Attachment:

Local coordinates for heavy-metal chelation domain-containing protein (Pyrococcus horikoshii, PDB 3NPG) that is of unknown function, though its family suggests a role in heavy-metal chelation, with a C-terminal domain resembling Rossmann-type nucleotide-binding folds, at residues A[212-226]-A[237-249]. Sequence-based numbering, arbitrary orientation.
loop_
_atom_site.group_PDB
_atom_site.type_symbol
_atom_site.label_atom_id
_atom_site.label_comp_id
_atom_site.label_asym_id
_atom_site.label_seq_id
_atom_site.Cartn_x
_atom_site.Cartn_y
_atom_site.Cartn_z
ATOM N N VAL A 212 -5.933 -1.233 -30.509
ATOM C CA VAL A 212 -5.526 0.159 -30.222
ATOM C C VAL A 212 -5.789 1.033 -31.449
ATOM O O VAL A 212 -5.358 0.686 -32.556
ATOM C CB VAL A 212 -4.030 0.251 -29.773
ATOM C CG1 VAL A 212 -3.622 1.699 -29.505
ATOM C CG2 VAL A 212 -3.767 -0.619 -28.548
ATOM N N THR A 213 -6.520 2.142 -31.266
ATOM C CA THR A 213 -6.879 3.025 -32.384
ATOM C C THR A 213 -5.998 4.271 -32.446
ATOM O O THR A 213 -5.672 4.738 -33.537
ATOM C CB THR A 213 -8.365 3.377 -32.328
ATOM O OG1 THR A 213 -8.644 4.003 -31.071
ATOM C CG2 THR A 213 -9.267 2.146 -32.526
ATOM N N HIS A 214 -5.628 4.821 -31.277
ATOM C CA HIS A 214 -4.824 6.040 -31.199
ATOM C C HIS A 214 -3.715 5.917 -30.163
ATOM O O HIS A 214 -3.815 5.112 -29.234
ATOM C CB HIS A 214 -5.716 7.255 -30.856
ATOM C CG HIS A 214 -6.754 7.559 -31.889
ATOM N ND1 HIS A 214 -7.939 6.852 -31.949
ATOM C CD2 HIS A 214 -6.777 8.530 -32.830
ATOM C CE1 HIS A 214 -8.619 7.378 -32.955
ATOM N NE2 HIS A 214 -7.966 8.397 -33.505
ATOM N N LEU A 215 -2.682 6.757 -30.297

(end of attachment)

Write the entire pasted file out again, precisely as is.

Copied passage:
Local coordinates for heavy-metal chelation domain-containing protein (Pyrococcus horikoshii, PDB 3NPG) that is of unknown function, though its family suggests a role in heavy-metal chelation, with a C-terminal domain resembling Rossmann-type nucleotide-binding folds, at residues A[212-226]-A[237-249]. Sequence-based numbering, arbitrary orientation.
loop_
_atom_site.group_PDB
_atom_site.type_symbol
_atom_site.label_atom_id
_atom_site.label_comp_id
_atom_site.label_asym_id
_atom_site.label_seq_id
_atom_site.Cartn_x
_atom_site.Cartn_y
_atom_site.Cartn_z
ATOM N N VAL A 212 -5.933 -1.233 -30.509
ATOM C CA VAL A 212 -5.526 0.159 -30.222
ATOM C C VAL A 212 -5.789 1.033 -31.449
ATOM O O VAL A 212 -5.358 0.686 -32.556
ATOM C CB VAL A 212 -4.030 0.251 -29.773
ATOM C CG1 VAL A 212 -3.622 1.699 -29.505
ATOM C CG2 VAL A 212 -3.767 -0.619 -28.548
ATOM N N THR A 213 -6.520 2.142 -31.266
ATOM C CA THR A 213 -6.879 3.025 -32.384
ATOM C C THR A 213 -5.998 4.271 -32.446
ATOM O O THR A 213 -5.672 4.738 -33.537
ATOM C CB THR A 213 -8.365 3.377 -32.328
ATOM O OG1 THR A 213 -8.644 4.003 -31.071
ATOM C CG2 THR A 213 -9.267 2.146 -32.526
ATOM N N HIS A 214 -5.628 4.821 -31.277
ATOM C CA HIS A 214 -4.824 6.040 -31.199
ATOM C C HIS A 214 -3.715 5.917 -30.163
ATOM O O HIS A 214 -3.815 5.112 -29.234
ATOM C CB HIS A 214 -5.716 7.255 -30.856
ATOM C CG HIS A 214 -6.754 7.559 -31.889
ATOM N ND1 HIS A 214 -7.939 6.852 -31.949
ATOM C CD2 HIS A 214 -6.777 8.530 -32.830
ATOM C CE1 HIS A 214 -8.619 7.378 -32.955
ATOM N NE2 HIS A 214 -7.966 8.397 -33.505
ATOM N N LEU A 215 -2.682 6.757 -30.297